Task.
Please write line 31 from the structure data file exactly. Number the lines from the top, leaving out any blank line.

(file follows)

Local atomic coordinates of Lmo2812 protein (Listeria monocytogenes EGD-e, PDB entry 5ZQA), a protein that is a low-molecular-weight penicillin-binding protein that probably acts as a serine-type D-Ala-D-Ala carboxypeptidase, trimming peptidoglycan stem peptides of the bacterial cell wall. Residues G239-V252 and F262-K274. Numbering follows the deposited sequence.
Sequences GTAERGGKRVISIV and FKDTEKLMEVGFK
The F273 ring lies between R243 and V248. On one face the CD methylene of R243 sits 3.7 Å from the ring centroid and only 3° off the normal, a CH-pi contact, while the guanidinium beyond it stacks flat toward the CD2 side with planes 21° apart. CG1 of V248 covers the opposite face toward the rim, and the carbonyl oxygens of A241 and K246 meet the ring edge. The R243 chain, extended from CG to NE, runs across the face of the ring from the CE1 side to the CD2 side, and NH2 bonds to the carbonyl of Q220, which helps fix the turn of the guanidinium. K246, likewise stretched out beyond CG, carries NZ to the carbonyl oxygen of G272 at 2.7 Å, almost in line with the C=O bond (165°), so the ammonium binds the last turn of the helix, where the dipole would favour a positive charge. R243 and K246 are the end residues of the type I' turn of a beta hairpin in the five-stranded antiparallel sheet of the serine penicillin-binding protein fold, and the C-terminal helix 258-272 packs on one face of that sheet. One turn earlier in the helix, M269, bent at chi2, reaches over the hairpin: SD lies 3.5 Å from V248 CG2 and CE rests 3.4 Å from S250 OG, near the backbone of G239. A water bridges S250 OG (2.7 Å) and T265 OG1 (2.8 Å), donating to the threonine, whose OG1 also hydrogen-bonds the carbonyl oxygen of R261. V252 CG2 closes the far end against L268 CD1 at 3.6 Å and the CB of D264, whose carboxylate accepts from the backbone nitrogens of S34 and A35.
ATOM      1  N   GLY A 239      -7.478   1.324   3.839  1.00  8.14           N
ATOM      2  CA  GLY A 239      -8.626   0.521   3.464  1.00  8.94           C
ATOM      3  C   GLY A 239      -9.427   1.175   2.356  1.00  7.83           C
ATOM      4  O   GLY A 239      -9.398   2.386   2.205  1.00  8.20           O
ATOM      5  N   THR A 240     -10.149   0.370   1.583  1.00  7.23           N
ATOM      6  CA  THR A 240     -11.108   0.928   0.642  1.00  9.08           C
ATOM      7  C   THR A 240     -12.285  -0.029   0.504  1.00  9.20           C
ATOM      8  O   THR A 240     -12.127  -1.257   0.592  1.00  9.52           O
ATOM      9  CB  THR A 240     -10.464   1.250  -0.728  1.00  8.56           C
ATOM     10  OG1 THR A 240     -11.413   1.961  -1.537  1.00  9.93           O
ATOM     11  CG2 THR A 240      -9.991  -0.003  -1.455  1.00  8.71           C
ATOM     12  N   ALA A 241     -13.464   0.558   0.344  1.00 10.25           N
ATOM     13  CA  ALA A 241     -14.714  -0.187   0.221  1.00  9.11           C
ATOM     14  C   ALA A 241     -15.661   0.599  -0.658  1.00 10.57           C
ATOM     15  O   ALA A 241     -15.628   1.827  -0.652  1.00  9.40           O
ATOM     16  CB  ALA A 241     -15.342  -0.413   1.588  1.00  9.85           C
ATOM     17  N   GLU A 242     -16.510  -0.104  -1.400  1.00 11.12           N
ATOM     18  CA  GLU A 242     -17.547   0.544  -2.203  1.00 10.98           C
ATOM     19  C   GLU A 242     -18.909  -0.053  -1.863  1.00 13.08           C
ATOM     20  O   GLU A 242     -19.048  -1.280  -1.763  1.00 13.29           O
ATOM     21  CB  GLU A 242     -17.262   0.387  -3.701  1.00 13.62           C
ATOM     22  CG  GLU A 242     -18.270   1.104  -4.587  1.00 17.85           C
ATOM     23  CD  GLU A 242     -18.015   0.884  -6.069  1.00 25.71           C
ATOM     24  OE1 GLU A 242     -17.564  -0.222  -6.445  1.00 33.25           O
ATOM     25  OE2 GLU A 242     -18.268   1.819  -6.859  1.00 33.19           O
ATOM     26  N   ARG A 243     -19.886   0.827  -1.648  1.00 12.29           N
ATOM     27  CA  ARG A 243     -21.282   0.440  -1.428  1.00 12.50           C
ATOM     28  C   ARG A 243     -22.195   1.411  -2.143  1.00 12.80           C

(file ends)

ATOM     28  C   ARG A 243     -22.195   1.411  -2.143  1.00 12.80           C